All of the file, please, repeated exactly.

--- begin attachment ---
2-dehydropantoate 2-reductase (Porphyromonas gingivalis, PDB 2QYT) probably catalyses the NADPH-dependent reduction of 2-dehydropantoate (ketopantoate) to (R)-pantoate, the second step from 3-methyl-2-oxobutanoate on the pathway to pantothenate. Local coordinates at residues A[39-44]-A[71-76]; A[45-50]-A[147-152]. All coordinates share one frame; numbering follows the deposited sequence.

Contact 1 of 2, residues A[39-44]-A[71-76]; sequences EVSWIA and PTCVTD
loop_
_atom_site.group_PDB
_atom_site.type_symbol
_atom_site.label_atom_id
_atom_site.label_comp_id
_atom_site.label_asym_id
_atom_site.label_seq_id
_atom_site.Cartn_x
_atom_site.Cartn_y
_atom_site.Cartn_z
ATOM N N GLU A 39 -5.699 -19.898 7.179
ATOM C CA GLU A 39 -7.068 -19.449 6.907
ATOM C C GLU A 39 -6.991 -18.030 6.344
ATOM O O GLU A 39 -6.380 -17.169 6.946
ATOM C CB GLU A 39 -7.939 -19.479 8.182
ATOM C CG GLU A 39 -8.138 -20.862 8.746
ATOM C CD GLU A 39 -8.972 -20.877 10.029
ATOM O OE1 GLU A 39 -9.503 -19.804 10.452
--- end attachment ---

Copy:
2-dehydropantoate 2-reductase (Porphyromonas gingivalis, PDB 2QYT) probably catalyses the NADPH-dependent reduction of 2-dehydropantoate (ketopantoate) to (R)-pantoate, the second step from 3-methyl-2-oxobutanoate on the pathway to pantothenate. Local coordinates at residues A[39-44]-A[71-76]; A[45-50]-A[147-152]. All coordinates share one frame; numbering follows the deposited sequence.

Contact 1 of 2, residues A[39-44]-A[71-76]; sequences EVSWIA and PTCVTD
loop_
_atom_site.group_PDB
_atom_site.type_symbol
_atom_site.label_atom_id
_atom_site.label_comp_id
_atom_site.label_asym_id
_atom_site.label_seq_id
_atom_site.Cartn_x
_atom_site.Cartn_y
_atom_site.Cartn_z
ATOM N N GLU A 39 -5.699 -19.898 7.179
ATOM C CA GLU A 39 -7.068 -19.449 6.907
ATOM C C GLU A 39 -6.991 -18.030 6.344
ATOM O O GLU A 39 -6.380 -17.169 6.946
ATOM C CB GLU A 39 -7.939 -19.479 8.182
ATOM C CG GLU A 39 -8.138 -20.862 8.746
ATOM C CD GLU A 39 -8.972 -20.877 10.029
ATOM O OE1 GLU A 39 -9.503 -19.804 10.452